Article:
Rugby Union: A chance to make winners out of sinners

Jonathan Davies looks forward to a season when the English clubs can glow with the flow
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The Independent Online
The English will start their season a week behind the Welsh, whose clubs were in action yesterday, but I suspect they're well ahead of the game and their domestic action promises to be much more fascinating thanks to a relatively calm and constructive summer and to the introduction of the sin-bin that was announced last week.

Whatever the rights and wrongs of the conflicts that have split Welsh rugby over the past few months, the effect has been to create an atmosphere in which it was difficult for anyone, players or clubs, to concentrate on the new season.

The uncertainty also made it hard for clubs to gauge how much money they could risk spending on strengthening their squads and, although there have been many internal transfers, more good players have been exported than imported as a result.

Cardiff are the exception. They still need a player or two but they have bought well and in Gregory Kacala, the big Polish back-row from Brive, I reckon they've got the bargain of the year. They've also been to France to play against Brive and Toulouse which should have been a great help.

We'll soon find out the respective strengths of the home countries when the first rounds of the European competitions get under way but, overall, the English clubs look in a more solid and stable state and their playing squads seem better equipped to face the demands of the season.

If I had to pick a championship winner before a point is scored, I would go for Bath who I think can recover the domination they had before professionalism arrived. I thought this even before Ieuan Evans joined them on Friday. They have taken a while to adjust to the new world, and made a mistake in relying on a couple of rugby league players last season, but they still have a classy pedigree and I believe we'll see them asserting that this season.

Leicester ought to come back much stronger after their collapse towards the end of last season when they struggled to qualify for the European Cup and they are not likely to make the same mistake again. Both Harlequins and Wasps appear to have done some successful tinkering with their squads and I have a sneaking feeling that Sale will be worth keeping an eye on. But, no doubt, most attention will be attracted by the big-spending promoted clubs, Newcastle and Richmond.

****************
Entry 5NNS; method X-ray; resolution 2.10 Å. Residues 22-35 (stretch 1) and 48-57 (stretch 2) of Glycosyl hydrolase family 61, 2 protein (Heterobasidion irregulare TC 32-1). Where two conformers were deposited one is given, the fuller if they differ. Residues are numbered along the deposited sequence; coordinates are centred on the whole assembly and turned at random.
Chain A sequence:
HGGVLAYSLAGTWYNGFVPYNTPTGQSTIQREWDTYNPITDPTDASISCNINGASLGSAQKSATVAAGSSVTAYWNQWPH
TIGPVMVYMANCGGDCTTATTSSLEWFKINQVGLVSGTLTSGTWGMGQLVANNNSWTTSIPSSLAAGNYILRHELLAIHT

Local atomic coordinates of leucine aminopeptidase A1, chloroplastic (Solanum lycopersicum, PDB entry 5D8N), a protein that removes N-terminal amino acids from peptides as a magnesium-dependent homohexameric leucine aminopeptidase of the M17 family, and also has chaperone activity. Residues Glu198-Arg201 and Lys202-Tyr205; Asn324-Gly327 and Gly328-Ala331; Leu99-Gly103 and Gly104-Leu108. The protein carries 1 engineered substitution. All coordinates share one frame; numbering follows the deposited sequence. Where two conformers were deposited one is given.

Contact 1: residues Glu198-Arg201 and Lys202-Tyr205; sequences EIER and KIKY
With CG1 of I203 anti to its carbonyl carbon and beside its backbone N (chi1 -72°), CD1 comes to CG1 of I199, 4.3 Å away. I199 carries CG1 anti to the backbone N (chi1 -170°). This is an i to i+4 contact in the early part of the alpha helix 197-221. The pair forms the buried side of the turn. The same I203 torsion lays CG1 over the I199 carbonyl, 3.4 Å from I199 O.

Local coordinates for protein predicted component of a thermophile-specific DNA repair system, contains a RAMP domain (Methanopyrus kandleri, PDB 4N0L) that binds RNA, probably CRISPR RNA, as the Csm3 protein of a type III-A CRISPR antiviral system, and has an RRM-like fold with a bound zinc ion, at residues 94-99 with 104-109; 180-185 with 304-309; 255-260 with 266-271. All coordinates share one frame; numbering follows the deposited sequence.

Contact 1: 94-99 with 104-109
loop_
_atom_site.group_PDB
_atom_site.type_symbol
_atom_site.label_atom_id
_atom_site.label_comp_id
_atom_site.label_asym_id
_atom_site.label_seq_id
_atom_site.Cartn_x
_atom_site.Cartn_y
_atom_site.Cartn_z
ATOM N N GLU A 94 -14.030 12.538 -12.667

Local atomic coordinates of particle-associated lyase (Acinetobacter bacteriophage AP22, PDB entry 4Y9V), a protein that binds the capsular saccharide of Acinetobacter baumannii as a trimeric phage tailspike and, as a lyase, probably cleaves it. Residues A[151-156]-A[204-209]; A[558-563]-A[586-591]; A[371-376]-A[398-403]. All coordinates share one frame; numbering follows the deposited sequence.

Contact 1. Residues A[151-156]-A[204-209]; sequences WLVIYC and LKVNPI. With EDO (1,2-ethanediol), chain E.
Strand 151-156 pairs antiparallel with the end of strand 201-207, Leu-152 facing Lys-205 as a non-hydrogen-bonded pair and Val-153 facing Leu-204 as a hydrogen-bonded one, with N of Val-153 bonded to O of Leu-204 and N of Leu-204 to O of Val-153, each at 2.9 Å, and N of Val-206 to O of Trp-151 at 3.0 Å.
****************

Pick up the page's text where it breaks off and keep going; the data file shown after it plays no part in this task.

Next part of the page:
What they both need is a good start otherwise their wealthy backers and their fans will soon start panicking. Newcastle might suffer from international calls more than most but the most difficult problem for them and for Richmond is the relentless nature of life in the top grade. There will no longer be any easy games and it takes a while to get used to that hard fact.

Richmond have been busy in the transfer market and seem to have more Welshmen in their side than Cardiff. For that reason I shall be rooting for them but my friends are going to have to show consistently good form to make a mark in this company.

Much will also depend on which teams adapt most quickly to the new sin- bin rule that is being introduced as an experiment in the Allied Dunbar Premiership. The 10-minute sending-off will be used to combat the professional foul - i.e. killing the ball or going deliberately offside - that is hindering the progress of the British game.

The sin-bin is is a move I have been long calling for and the English game is sure to benefit if referees interpret it properly and impose it strictly. I'm only sorry the Welsh aren't following suit. They did try it a few years ago but abandoned it because referees used it as a soft alternative to sending players off and not as a weapon to keep play flowing. The game was still amateur then and there is no doubt that professionalism has produced faster rugby and, with it, more underhand tactics to hold up the attacking side.

Players must be prevented from stopping the action and I hope the referees won't hesitate to hammer home the lesson that using legitimate ways to defend is better than trying to do it with 14 men, or even fewer. The sin-bin forces teams to concentrate on improving their defence.

You only have to watch Southern Hemisphere rugby to see the benefits to the flow of the game of players rolling away from the ball at rucks. It is all to do with attitude and discipline. I thought the New Zealand- South African international last weekend was one of the best games I've seen. You didn't see much killing of the ball - at times they seemed more interested in killing each other.

In the past, I've complained about the free-scoring "basketball" games we see from down there as not being satisfying to the rugby purist. But the frightening thing about that match was that although the score-line was 55-35 in favour of the All Blacks the standard of defensive play was very high, especially from the South Africans. At the start of our season, it was a timely reminder of what we've got to be aiming at.

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